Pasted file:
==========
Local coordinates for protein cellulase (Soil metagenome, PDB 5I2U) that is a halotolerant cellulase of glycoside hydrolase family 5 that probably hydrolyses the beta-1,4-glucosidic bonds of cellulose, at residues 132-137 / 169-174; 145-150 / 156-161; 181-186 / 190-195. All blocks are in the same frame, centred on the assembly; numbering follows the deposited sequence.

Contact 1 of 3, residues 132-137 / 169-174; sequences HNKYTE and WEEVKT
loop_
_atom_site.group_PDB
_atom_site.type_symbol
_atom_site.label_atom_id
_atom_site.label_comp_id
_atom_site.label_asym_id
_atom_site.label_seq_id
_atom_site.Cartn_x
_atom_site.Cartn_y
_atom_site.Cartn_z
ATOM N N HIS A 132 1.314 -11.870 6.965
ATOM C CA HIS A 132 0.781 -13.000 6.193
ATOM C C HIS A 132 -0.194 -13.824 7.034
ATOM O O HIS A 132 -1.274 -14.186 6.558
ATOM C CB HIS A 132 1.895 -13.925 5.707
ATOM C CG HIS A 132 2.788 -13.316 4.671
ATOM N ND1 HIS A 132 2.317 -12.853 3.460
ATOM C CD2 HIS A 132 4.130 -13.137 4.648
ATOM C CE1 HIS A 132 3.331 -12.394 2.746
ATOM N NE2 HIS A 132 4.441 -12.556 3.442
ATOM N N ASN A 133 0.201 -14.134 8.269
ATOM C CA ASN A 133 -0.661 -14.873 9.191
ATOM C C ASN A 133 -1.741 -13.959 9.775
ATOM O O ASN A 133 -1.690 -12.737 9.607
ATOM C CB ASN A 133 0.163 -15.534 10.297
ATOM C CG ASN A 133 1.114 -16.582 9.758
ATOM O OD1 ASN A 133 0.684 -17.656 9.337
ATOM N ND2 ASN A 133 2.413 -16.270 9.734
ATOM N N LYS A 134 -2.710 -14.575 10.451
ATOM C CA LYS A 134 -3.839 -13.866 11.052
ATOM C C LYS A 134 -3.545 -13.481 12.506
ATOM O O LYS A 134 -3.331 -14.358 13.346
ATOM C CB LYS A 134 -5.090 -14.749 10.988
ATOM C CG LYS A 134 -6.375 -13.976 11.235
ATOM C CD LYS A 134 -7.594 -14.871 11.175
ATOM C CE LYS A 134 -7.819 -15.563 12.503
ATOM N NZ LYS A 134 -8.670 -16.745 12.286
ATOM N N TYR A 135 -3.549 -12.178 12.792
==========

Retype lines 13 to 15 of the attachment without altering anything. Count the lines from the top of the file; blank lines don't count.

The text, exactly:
ATOM N N HIS A 132 1.314 -11.870 6.965
ATOM C CA HIS A 132 0.781 -13.000 6.193
ATOM C C HIS A 132 -0.194 -13.824 7.034